These are typical of the type of materials sometimes prepared for Tobacco Institute use. I would appreciate your written candid comments on the substance of, presentation of, and ability to defend the materials. [18]

Celeste Gaspari was not amused by this letter. She replied saying that she was not happy with the slack way they paid their retainers. See Gaspari's reply below.


1987 May 7 The list of all the 18 current working economists, on the "Tobacco Ad Ban Project" with amounts owing and whether the previous accounts have been paid. (compare with later list) [19]

Robert Tollison sent a bill to the Tobacco institute: "Second billing - excise tax op-ed project, 25 articles written, 15 published - $33,810 [20]


1987 May 18: The Tobacco Institute has had James Savarese & Associates's accounts audited because of "possible improprieties noted during the examination of the initial two-month period." The auditor found that:

  1. This is a one-employee operation - Savarese billed at a rate of $150 per hour, or approximately $300,000 a year.
  2. He only keeps rough accounts and has no contract with the Tobacco Institute.
  3. He marks up the conveyed cost of all subcontracters by varying amounts up to 100%.
  4. Often the name of the subcontractor is not disclosed or [their existence] establishable ... because of concerns that disclosure of their remuneration by the Tobacco Indsitute could harm the credibility of the work they produce."

The examination of the books revealed to the auditor that:

  • The inital "Economic Impact" research was done by Robert and Anna Tollison, with help from William F Shughart, and EA Masaitis (staff of CSPC).
  • The Economists list was put thogether by Robert and Anna Tollison, with help from Carol Roberts (staff of CSPC) and DRL Inc. (unknown).
  • A so-called "Prohibiition Video project" done by Mary Claire Sanders (charge at $300 per week — total $4,700 + $3.062) seems to have been a hidden supplementary payment made under directions of senior staff at the Tobacco Insitute. Ms Saunders was employed by the TI through a temporary employment services to work with the TI on Federal Relations.
  • Recommendations:
That the "independent consultants and subcontractors working under Savarese's direction, bill to, and be paid directly, by The Institute unless there is an important business reason to do otherwise. " [21]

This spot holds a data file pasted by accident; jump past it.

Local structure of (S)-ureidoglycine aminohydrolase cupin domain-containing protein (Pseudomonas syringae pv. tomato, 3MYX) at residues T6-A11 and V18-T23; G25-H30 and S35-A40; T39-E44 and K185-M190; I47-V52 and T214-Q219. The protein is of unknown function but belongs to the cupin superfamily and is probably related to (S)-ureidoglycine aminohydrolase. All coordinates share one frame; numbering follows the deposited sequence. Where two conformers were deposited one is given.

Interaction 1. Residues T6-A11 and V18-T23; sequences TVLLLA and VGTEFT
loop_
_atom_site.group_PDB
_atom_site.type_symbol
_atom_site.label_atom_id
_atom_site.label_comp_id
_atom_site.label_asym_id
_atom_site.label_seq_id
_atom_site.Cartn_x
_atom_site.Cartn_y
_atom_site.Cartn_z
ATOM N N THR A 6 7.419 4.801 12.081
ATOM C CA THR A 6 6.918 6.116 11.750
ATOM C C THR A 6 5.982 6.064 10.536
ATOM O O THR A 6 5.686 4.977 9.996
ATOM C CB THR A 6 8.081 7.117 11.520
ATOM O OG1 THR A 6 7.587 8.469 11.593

[There is no record that economist-contractors were paid directly, so the TI must have found "important business reasons to do otherwise."]

1987 May 18: The same day as the [above] audit report, James Savarese & Associates was placed under contract with the Tobacco Institute for two years. There is nothing unusual in the contract except that:

[Note:There is no suggestion of the Tobacco Institute paying contract academics directly (as per auditor recommendations). However, Dennis Dyer who was their Regional Director in the Massachusettes, Vermont area, appears to have decided to take direct action himself. See below.

1987 Jun 3 Memo on "Economic Witness Evaluation" from Dennis Dyer of the New England division of Tobacco Institute to his superior, George Minshew.

The Public Relations Division has identified six economists in New England who appear willing to work with us on our tobacco-related issues. In April another economist was identified and subsequently contacted -- Professor Simon Rottenberg, University of Massachusetts at Amherst. During the past three years, I have had an opportunity to meet and work with the designated economic witnesses in Maine (Professor Robert McMahon) and New Hampshire (Professor Dennis Logue).

  • Professor McMahon reviewed and agreed to "author" [his quotes] an economic impact study on the effects of a public smoking bill in Maine. He presented testimony at two worksessions and conducted a limited number of one-on-one briefings. The bill was defeated.
  • Professor Logue testified on a broad workplace bill. In conjunction with this testimony, he submitted an economic impact study prepared by Jim Savarese. The bill was enacted.
[This is an unequivocal statement that these academics allowed their names to be attached as 'authors' to propaganda and pseudo-research prepared by the tobacco industry in order to deceive legislators.]

On February 24 I contacted each of the identified economists in the region by letter (Attachment B). In each instance I provided the economist with three examples of Tl-generated economic impact studies and asked for their initial impressions and recommendations.
[He was effectively asking them whether they would put their names to this pseudo-research]

Three of the seven economists [in the New England region only] responded (Attachments C-l through C-3). With the exception of Professor Celeste Gaspari from Vermont, the other two seem to continue their interest. Only Professor Logue chose to give even the briefest of responses to my inquiry.

Follow-up conversations with all of the identified economists indicate a general willingness to be involved but a lack of real understanding as to what our requirements might be.

This was a variation on the tobacco industry's standard technique for recruiting scientists and academics. Before they were formally commissioned, they must first prove that they were aligned to industry requirements by turning in written commentary which shows that they support the industry's pro-tobacco position.

Dyer has a plan for more effectively use of these economists, nationwide. He also includes the full multi-page resume of Professor Dominick T Armentano (see table above) who has proved to be one of their most successful recruits.